The next day was the same, low clouds and incessant rain. Around six o’clock the ‘o’ party [the observing party] arrived and we climbed to the station; this time without any packs, thru rain and fog. Our world was reduced to a few square yards about the stand. We put up the observation tent, fastening the guy ropes to such loose rocks as were meagerly present. As the evening grew older the rain stopped and the fog dispersed and toward midnight we got signals from the three other observing parties and we went to work. Under such circumstances one works fast and we finished before the others. It was bitter cold and as we waited we built a fire on a flat rock that we hauled into the tent and with whittlings from the stand. There came a time however when we dared not cut more off. We waited and shivered from the cold. After a while, owing to the wind’s violence, it took the combined strength of the four of us to hold the tent in place, the guy-rocks no longer being able to stay the gale’s assault. The danger of tent and all being blown off the peak increasing, we took the tent down, boxed the instruments, and sought comparative comfort rolled up in the tent in a depression on the lee side of the summit. There we waited for signals that would tell us our work was okay or that we would have to repeat it. We came off the mountain by the light of day.

The next night I was alone at the station; the weather was cloudy as before but with variations that were grand to experience. The mountain was fogbound all the p.m.; visibility during the ascent was limited to a few feet. Sunset was still an hour or two away when I gained the peak. The clouds were rolling over the mountain, one of a chain, at a great rate but not beyond. They disappeared on reaching the crest, the divide. All the country to the north was aglow with the afternoon sun and to the south there was nothing but dense fog. The scene was thrilling, marvelous to behold. The onrushing clouds would fan out in long streamers and flow down into the valley and then disappear as if by magic. On the one side there was an unusual brilliance, on the other a wall of cloud. I couldn’t get over it, such a rarity it was. With the setting of the sun, the clouds covered everything.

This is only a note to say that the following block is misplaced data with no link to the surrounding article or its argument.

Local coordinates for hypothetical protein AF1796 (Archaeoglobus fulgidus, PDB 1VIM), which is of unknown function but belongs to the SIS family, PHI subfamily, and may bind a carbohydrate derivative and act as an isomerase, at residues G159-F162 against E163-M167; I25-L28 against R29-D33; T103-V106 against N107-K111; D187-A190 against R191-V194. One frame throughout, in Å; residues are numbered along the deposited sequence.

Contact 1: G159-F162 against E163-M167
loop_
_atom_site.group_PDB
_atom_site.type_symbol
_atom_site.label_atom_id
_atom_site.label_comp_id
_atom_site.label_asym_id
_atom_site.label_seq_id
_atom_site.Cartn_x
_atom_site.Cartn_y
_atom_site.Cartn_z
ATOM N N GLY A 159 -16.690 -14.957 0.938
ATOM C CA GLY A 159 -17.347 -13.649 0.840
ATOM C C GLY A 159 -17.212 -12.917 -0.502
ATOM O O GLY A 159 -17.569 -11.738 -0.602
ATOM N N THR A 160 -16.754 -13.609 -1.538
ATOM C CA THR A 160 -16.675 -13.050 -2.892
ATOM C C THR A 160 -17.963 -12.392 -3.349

As it grew dark, I turned on the lights and in their beams one could see the lack of homogeneity of the fog as it rushed by; it came in bunches. That was interesting but it was becoming too chilly to take a keen interest in natural phenomena. Jutting out from the side of the peak and a few feet below the stand, was a rock about the size of a trunk, one side of which was undercut. To lessen the cold, I built a wall along the top of the rock, thereby reducing the force of the wind when I wedged myself in under the over-hanging faces. Here I waited, shivered and chilled. I had on all of my warm clothing, including my chamois suit that came to me as a present, a most valuable possession.

After ten o’clock the fog disappeared, the stars came out and we all went to work. The cold, damp and wind continued. Sometime in the early morning hours, greatly to my surprise I found one match in a pocket and with it I started a fire in the corner of my burrow, or rather crevice where I imitated a sardine. Now I had warmth and a lot of smoke from the old, dead pieces of trees that succumbed in trying to wrest a living from nothing but rock.

Shortly before sun-up, a weary, frozen soul dragged himself into his tent, loosened his load, made some soup in record time and rolled into bed. Damn! was I fatigued? And how! the next day I was a little sore and stiff but three days later! It pained me keenly to move; I could not sit up or stand up, it was just too much. I remained in bed all day although it was agony to do that.

My tent at Pedro was pitched close to a large, attractive log cabin. There was a spring at hand and a fenced garden plot. The setting appealed to me, the undulating plain to the front and the mountain to the back. I felt that the folks who had deserted it must have had an appreciation for the beautiful when they selected the site for their homesteading. The door was padlocked; looking thru the window I could see that the furnishings were comfortable. It had been vacant for at least two years. It was a place where the dream failed to come true.

On the road to Pedro, I passed a large granite cross that bore the inscription “To the Glory of God and Sacred to the Memory of S.M. Waldon, born in Philadelphia 1861 and murdered here by his guide 7/23/1888.”